Number of Reviews: 9
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"clueless human finally understands mice", December 19, 2022
I heard enough buzz about Esther's in-comp that I decided to slip it in in front of what looked to be slower entries. This worked. I am not ashamed. Esther's certainly does not address any big issues, but why should it have to? It left me more recharged to deal with them than, well, pretty much any other way you can stare at a computer screen. Even my old favorites which are actually still fun. If I had run into something like Esther's when I was ten or so, Esther's would be an old favorite, too. Kids these days don't know how lucky they have it. At least, kids exposed to multimedia as nice as Esther's. The pictures are charming, and the story lives up to them.
The whole scenario of talking animals whose human friends don't understand them has been done before. That's probably because it's fun and leads to imaginative miscommunications such as what's found here. (Spoiler: it's easily resolved.) Having had cats, it's kind of fun to decipher what they want, even if it's not so fun for them while I'm being clueless. I found myself wondering if they really preferred one sort of canned cat food to another and whether I should give them variety or their favorite. I'm still not sure. I figured when they wanted petting, or they wanted to go out the front door, or they needed attention. But I'd have liked to do more. About all I figured was, they liked the taste of the chunky soft food as long as I mashed it up, but they still licked the sauce first.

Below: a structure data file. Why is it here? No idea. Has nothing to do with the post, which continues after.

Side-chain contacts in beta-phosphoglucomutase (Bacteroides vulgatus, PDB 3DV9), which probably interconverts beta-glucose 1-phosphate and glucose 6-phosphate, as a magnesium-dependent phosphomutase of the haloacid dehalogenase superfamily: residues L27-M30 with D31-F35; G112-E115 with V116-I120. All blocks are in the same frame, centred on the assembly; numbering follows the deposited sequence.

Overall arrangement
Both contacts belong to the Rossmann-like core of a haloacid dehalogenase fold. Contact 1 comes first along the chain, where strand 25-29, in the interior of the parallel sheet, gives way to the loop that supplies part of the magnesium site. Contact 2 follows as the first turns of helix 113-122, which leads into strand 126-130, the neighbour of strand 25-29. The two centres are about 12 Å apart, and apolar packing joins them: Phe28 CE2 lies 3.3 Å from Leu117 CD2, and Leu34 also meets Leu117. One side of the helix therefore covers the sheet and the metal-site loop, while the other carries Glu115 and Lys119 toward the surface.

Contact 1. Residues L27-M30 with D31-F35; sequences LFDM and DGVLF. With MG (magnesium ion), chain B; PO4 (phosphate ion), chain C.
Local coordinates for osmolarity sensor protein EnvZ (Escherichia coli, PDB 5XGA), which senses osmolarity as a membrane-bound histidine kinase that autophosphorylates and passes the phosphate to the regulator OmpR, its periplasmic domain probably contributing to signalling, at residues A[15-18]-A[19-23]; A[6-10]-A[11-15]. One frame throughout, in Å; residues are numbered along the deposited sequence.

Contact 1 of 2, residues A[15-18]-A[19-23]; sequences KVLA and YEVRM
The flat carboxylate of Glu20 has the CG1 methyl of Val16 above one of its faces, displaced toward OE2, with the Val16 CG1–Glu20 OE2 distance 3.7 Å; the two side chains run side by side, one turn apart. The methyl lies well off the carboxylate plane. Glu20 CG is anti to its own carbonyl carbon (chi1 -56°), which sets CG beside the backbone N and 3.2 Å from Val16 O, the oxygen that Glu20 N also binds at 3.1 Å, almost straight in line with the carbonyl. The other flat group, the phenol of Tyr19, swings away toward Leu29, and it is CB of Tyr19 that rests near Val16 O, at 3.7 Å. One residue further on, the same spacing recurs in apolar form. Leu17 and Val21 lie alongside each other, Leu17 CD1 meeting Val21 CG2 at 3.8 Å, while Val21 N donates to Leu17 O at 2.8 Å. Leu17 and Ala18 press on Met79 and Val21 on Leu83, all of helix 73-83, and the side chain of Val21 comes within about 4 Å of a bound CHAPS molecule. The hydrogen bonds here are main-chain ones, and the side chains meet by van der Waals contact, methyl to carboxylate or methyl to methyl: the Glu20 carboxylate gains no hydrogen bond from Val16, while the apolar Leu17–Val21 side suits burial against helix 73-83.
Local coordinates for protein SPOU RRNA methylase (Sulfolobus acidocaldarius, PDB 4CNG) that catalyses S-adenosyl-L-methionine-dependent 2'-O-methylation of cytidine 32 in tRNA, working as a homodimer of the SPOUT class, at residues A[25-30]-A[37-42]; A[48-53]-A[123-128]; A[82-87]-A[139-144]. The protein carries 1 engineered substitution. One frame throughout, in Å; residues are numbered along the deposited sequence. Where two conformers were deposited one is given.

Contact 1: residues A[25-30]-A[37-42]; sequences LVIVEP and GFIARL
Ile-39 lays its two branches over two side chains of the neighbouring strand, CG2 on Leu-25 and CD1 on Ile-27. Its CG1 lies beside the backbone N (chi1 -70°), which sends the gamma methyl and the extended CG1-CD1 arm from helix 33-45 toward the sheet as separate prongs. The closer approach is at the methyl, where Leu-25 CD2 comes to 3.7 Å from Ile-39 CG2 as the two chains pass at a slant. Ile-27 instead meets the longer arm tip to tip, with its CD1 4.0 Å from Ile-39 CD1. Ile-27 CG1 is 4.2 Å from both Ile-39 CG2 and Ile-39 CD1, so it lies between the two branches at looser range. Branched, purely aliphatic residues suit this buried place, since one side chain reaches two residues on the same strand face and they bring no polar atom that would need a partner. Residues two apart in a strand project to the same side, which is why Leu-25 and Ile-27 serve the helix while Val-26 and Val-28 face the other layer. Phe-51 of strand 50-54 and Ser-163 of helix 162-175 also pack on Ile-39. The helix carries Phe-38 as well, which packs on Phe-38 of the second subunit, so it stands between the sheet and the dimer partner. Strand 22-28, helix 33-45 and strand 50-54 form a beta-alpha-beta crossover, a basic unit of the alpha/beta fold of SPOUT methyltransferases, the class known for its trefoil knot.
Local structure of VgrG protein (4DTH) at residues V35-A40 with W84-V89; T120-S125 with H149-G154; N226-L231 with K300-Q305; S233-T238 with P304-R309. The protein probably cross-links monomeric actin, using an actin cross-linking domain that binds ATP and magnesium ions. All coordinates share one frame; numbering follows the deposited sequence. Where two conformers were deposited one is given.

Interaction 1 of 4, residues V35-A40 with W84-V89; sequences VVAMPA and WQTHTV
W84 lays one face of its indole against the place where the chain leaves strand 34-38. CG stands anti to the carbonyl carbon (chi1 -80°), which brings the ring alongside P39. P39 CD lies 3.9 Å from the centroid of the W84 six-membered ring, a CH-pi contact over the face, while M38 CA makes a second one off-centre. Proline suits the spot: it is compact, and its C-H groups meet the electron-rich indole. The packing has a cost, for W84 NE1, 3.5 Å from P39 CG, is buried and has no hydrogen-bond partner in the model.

The main characters in this story are mice, not cats, and they dine at Esther's. Esther is a clueless, well-meaning human who, like me, has no clue that Janie and Harold, the animals she serves, would like to eat something different today. They want avocado toast. Avocado toast as a meme was hilarious for a while but then got burned out from overuse, but the thing about good memes is, it's a great feeling when they're resurrected in new and different ways. That happens here.
And Harold and Janie not only get their avocado toast, but there's a lot of connection as Esther understands what they are asking, and why. Harold and Janie waste nothing. Esther is confused why they put some bits aside, but they eat it later. So a good day is had by all, including the reader. There aren't very many choices here beyond what sort of dessert you prefer, but I don't think there need to be. And really, would you want to be the sort of person who brings what seems to be a regular tea party tradition crashing down? I think and hope not.
Esther's reminded me of Susie and Mr. Bun in Calvin and Hobbes, and how Hobbes was real and Mr. Bun wasn't, and the shock Calvin had when he lost Hobbes, who wound up at Susie's tea party. But of course Esther's is its own story. There are so many creative variations on "talking animal/toy, confused owner/human friend" that make us happy, even if they are not very good. But Esther's is well-done, even without the wonderful artwork, and so I'm glad it was part of IFComp. The judges thought so as well, and unless you are very, very cynical, I think you will be, too.